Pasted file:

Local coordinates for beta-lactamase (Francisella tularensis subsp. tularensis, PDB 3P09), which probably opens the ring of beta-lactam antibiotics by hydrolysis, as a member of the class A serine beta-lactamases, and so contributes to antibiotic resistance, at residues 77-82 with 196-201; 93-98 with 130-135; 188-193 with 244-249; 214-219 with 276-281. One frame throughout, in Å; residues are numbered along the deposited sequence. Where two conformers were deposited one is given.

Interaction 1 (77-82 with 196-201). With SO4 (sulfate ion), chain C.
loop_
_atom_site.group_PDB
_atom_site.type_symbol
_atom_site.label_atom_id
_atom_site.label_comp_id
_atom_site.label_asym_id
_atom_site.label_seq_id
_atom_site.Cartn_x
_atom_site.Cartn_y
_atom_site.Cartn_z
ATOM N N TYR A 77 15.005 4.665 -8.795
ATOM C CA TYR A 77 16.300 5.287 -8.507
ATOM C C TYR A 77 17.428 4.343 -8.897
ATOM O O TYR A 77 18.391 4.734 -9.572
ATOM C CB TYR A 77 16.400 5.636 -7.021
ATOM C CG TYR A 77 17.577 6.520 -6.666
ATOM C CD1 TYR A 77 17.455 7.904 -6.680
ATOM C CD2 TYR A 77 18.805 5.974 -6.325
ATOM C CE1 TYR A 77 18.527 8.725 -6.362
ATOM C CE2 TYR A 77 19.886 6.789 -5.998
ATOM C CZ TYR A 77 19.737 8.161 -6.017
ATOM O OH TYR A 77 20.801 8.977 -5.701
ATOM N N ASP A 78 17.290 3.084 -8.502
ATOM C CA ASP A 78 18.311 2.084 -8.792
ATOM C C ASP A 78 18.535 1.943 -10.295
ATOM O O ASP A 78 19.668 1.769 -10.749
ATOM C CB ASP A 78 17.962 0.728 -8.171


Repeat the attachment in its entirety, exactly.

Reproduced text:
Local coordinates for beta-lactamase (Francisella tularensis subsp. tularensis, PDB 3P09), which probably opens the ring of beta-lactam antibiotics by hydrolysis, as a member of the class A serine beta-lactamases, and so contributes to antibiotic resistance, at residues 77-82 with 196-201; 93-98 with 130-135; 188-193 with 244-249; 214-219 with 276-281. One frame throughout, in Å; residues are numbered along the deposited sequence. Where two conformers were deposited one is given.

Interaction 1 (77-82 with 196-201). With SO4 (sulfate ion), chain C.
loop_
_atom_site.group_PDB
_atom_site.type_symbol
_atom_site.label_atom_id
_atom_site.label_comp_id
_atom_site.label_asym_id
_atom_site.label_seq_id
_atom_site.Cartn_x
_atom_site.Cartn_y
_atom_site.Cartn_z
ATOM N N TYR A 77 15.005 4.665 -8.795
ATOM C CA TYR A 77 16.300 5.287 -8.507
ATOM C C TYR A 77 17.428 4.343 -8.897
ATOM O O TYR A 77 18.391 4.734 -9.572
ATOM C CB TYR A 77 16.400 5.636 -7.021
ATOM C CG TYR A 77 17.577 6.520 -6.666
ATOM C CD1 TYR A 77 17.455 7.904 -6.680
ATOM C CD2 TYR A 77 18.805 5.974 -6.325
ATOM C CE1 TYR A 77 18.527 8.725 -6.362
ATOM C CE2 TYR A 77 19.886 6.789 -5.998
ATOM C CZ TYR A 77 19.737 8.161 -6.017
ATOM O OH TYR A 77 20.801 8.977 -5.701
ATOM N N ASP A 78 17.290 3.084 -8.502
ATOM C CA ASP A 78 18.311 2.084 -8.792
ATOM C C ASP A 78 18.535 1.943 -10.295
ATOM O O ASP A 78 19.668 1.769 -10.749
ATOM C CB ASP A 78 17.962 0.728 -8.171